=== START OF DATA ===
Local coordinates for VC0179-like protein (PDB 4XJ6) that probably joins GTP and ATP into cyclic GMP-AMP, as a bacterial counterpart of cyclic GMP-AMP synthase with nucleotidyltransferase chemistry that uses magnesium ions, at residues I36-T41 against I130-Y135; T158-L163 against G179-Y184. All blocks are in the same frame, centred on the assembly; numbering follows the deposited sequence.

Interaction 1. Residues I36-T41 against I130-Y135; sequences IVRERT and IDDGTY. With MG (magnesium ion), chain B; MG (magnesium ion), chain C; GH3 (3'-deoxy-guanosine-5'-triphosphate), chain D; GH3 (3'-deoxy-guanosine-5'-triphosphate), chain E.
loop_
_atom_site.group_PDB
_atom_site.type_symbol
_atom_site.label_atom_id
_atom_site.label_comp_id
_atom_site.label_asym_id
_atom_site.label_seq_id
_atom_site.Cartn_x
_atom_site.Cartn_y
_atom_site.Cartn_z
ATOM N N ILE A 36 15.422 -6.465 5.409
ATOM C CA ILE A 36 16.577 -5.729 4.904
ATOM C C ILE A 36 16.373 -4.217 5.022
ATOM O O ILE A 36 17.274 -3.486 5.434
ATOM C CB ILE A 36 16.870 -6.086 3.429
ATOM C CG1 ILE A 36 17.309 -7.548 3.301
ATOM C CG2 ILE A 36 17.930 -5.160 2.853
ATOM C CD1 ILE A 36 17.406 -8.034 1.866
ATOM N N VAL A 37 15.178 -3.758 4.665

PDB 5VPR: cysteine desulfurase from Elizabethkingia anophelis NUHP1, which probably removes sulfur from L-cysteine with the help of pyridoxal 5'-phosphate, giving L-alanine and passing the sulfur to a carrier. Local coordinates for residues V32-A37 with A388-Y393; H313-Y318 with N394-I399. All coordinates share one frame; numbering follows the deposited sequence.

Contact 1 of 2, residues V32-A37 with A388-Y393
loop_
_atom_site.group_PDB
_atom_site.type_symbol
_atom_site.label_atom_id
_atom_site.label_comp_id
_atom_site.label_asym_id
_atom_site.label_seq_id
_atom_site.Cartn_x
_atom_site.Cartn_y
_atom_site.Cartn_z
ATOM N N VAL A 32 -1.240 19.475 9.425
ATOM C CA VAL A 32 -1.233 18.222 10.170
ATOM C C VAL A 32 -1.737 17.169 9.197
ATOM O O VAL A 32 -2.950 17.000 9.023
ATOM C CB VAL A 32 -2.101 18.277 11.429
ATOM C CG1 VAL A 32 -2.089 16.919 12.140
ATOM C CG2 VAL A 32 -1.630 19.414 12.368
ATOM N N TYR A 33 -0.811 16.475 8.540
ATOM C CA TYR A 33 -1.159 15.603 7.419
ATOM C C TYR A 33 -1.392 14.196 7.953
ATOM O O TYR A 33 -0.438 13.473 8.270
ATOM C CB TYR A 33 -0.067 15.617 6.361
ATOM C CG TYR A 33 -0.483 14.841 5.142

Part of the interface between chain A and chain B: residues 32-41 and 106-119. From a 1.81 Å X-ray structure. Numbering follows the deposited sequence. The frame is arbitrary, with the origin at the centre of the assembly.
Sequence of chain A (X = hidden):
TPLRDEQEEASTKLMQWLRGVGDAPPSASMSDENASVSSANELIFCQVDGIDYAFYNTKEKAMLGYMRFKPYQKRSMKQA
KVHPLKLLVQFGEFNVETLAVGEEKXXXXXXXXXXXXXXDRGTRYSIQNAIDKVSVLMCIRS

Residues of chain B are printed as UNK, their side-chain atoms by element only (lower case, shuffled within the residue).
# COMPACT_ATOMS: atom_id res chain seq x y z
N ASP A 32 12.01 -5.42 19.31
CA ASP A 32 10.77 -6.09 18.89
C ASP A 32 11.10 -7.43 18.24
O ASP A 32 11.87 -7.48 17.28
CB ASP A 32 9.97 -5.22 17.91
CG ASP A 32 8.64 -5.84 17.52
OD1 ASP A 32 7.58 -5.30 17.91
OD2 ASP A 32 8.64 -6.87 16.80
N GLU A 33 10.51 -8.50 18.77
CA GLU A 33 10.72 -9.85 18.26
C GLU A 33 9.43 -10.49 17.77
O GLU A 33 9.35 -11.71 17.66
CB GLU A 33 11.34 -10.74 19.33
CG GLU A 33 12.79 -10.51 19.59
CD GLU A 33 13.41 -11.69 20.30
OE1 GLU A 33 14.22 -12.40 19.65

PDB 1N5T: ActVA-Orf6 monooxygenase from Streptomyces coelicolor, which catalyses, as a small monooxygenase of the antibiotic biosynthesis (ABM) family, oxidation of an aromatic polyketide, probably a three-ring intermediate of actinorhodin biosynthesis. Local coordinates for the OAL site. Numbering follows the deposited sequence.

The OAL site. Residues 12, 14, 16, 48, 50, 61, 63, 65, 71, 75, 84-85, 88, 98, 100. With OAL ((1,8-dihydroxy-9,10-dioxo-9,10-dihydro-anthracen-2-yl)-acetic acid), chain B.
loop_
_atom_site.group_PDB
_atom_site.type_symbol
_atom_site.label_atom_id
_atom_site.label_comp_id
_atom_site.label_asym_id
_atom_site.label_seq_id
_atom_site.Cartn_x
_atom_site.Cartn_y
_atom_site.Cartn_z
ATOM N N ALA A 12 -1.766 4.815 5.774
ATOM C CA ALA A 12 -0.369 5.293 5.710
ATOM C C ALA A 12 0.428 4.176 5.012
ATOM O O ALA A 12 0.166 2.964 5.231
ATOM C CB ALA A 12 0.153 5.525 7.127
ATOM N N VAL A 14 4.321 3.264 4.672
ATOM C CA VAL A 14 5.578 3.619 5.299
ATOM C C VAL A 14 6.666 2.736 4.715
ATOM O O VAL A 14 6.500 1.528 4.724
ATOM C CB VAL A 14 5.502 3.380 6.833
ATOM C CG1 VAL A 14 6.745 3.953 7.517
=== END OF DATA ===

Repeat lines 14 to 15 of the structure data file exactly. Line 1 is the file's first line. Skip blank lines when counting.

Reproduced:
ATOM C CA ILE A 36 16.577 -5.729 4.904
ATOM C C ILE A 36 16.373 -4.217 5.022